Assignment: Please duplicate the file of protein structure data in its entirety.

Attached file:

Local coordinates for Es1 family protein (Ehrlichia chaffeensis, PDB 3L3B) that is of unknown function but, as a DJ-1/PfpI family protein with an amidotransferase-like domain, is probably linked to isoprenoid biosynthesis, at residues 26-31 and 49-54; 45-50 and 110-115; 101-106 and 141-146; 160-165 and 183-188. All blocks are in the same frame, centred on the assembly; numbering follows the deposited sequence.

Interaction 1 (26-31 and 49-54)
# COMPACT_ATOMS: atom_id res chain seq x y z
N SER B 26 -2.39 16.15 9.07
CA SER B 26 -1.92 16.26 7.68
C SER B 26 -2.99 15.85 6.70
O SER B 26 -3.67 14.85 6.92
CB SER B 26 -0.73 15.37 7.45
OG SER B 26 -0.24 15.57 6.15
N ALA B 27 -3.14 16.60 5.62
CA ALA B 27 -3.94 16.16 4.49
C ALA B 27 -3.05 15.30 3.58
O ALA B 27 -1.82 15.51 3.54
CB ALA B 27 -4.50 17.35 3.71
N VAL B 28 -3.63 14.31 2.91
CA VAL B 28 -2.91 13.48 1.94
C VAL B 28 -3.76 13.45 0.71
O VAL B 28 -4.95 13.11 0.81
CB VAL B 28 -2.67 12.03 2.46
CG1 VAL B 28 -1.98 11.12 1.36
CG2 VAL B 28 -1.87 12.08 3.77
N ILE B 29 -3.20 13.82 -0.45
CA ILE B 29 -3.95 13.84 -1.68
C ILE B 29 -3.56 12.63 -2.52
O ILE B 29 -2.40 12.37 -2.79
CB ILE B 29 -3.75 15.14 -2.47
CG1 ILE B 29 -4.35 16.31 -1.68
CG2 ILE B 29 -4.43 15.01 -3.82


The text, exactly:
Local coordinates for Es1 family protein (Ehrlichia chaffeensis, PDB 3L3B) that is of unknown function but, as a DJ-1/PfpI family protein with an amidotransferase-like domain, is probably linked to isoprenoid biosynthesis, at residues 26-31 and 49-54; 45-50 and 110-115; 101-106 and 141-146; 160-165 and 183-188. All blocks are in the same frame, centred on the assembly; numbering follows the deposited sequence.

Interaction 1 (26-31 and 49-54)
# COMPACT_ATOMS: atom_id res chain seq x y z
N SER B 26 -2.39 16.15 9.07
CA SER B 26 -1.92 16.26 7.68
C SER B 26 -2.99 15.85 6.70
O SER B 26 -3.67 14.85 6.92
CB SER B 26 -0.73 15.37 7.45
OG SER B 26 -0.24 15.57 6.15
N ALA B 27 -3.14 16.60 5.62
CA ALA B 27 -3.94 16.16 4.49
C ALA B 27 -3.05 15.30 3.58
O ALA B 27 -1.82 15.51 3.54
CB ALA B 27 -4.50 17.35 3.71
N VAL B 28 -3.63 14.31 2.91
CA VAL B 28 -2.91 13.48 1.94
C VAL B 28 -3.76 13.45 0.71
O VAL B 28 -4.95 13.11 0.81
CB VAL B 28 -2.67 12.03 2.46
CG1 VAL B 28 -1.98 11.12 1.36
CG2 VAL B 28 -1.87 12.08 3.77
N ILE B 29 -3.20 13.82 -0.45
CA ILE B 29 -3.95 13.84 -1.68
C ILE B 29 -3.56 12.63 -2.52
O ILE B 29 -2.40 12.37 -2.79
CB ILE B 29 -3.75 15.14 -2.47
CG1 ILE B 29 -4.35 16.31 -1.68
CG2 ILE B 29 -4.43 15.01 -3.82